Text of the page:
The European Union and Turkey have pressed each other to take concrete steps in order to improve relations long strained by disagreements over a number of issues including energy and migration.
Turkey, which remains an official candidate for EU membership despite the tensions, is facing the threat of economic sanctions by the bloc over a hydrocarbons dispute with Greece in the Eastern Mediterranean, but the mood music between Brussels and Ankara has improved since the new year.
“We have seen an improvement in the overall atmosphere,” EU foreign policy chief Josep Borrell said on Thursday as he welcomed Turkish foreign minister Mevlut Cavusoglu to Brussels for talks.
“Intentions and announcements need to be translated into actions.”
The improved tone between the two sides follows a video conference between Turkish President Recep Tayyip Erdogan and the head of the European Commission, Ursula von der Leyen, on January 9 with both stressing the importance of the bilateral relationship.
Cavusoglu said he hoped von der Leyen and Charles Michel, the head of the European Council which represents the 27 EU member states, would visit Turkey after an invitation from Erdogan.
“It is, of course, important for there to be a positive atmosphere in Turkey-EU ties, but in order for this to be sustainable, we must take concrete steps,” Cavusoglu added.
EU-Turkey eye 2021 reset
Last year proved particularly difficult for Turkey-EU relations, with a flare-up in the longstanding dispute between Turkey and Greece and Erdogan feuding with his French counterpart Emmanuel Macron.
But hopes have risen for a more harmonious 2021, with Ankara and Athens now set to address their disagreement at exploratory talks in Istanbul on January 25 and Macron and Erdogan having exchanged letters in which they agreed to resume talks aimed at mending ties.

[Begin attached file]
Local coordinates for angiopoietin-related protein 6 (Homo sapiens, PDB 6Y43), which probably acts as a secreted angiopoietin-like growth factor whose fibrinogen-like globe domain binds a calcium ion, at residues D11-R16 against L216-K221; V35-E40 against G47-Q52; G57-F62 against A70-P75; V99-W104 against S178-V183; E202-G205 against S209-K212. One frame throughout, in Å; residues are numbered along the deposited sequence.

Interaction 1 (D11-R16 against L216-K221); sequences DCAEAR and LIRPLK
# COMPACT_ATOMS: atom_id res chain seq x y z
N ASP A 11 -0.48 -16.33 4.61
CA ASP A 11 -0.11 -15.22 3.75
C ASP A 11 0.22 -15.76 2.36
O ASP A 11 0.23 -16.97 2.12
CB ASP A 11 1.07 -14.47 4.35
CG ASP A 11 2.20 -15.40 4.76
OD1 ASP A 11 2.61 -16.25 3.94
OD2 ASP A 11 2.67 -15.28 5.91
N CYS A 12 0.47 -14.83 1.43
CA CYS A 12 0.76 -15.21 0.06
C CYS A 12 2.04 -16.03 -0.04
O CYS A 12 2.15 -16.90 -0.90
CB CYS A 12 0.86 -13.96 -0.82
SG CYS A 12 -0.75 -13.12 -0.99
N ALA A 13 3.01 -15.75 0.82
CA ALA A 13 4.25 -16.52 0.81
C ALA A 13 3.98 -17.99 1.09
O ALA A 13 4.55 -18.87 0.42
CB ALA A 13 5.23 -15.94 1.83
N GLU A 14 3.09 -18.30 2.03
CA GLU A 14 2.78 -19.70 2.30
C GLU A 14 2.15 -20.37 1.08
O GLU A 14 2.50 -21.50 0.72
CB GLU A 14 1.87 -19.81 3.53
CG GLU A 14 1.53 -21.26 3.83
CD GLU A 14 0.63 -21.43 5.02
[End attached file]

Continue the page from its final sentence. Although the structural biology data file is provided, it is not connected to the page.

This month’s meeting between Turkey and Greece will be the first since negotiations between the two uneasy NATO neighbours were suspended in 2016 after 60 fruitless rounds of talks stretching back 14 years.
Plans to restart discussions last year foundered after a disagreement about the Turkish seismic exploration vessel, Oruc Reis, deployed to disputed waters. The ship has since returned.
The two countries are at odds about the limits of their continental shelves, energy rights, air space and the status of some islands.
Their dispute threatened to spill into open conflict when Turkish and Greek warships collided in August while shadowing Oruc Reis as it surveyed for oil and gas in the waters in the west of Cyprus.
Turkey rejects the maritime boundary claims of Greece and the Greek Cypriot administration, saying Ankara is in favour of resolving all issues through international law.
The EU, in turn, has threatened Ankara with sanctions, including on arms exports, various times since August last year.
Greece and Cyprus, strongly backed by France, want to punish Turkey for what they see as provocative oil and gas exploration by Turkish vessels, but fellow EU member states Germany and Italy are reluctant to go ahead with any sanctions on Ankara.
EU leaders will decide in March whether to impose sanctions.
Turkey remains a big destination for EU trade and investment and is relied on heavily by Brussels to stop refugees and migrants entering the bloc.
Well over one million people entered Europe in 2015, most of them Syrian refugees landing in the Greek islands, sparking a major political crisis.
The EU has since paid billions of euros in refugee support for Ankara to halt entries into the bloc. Turkey is now home to almost four million refugees. About 70 percent of them are women and children and the overwhelming majority of people live outside migrant and refugee camps.
Cavusoglu said on Thursday he would discuss a joint “migration declaration” that Turkey is proposing with Borrell.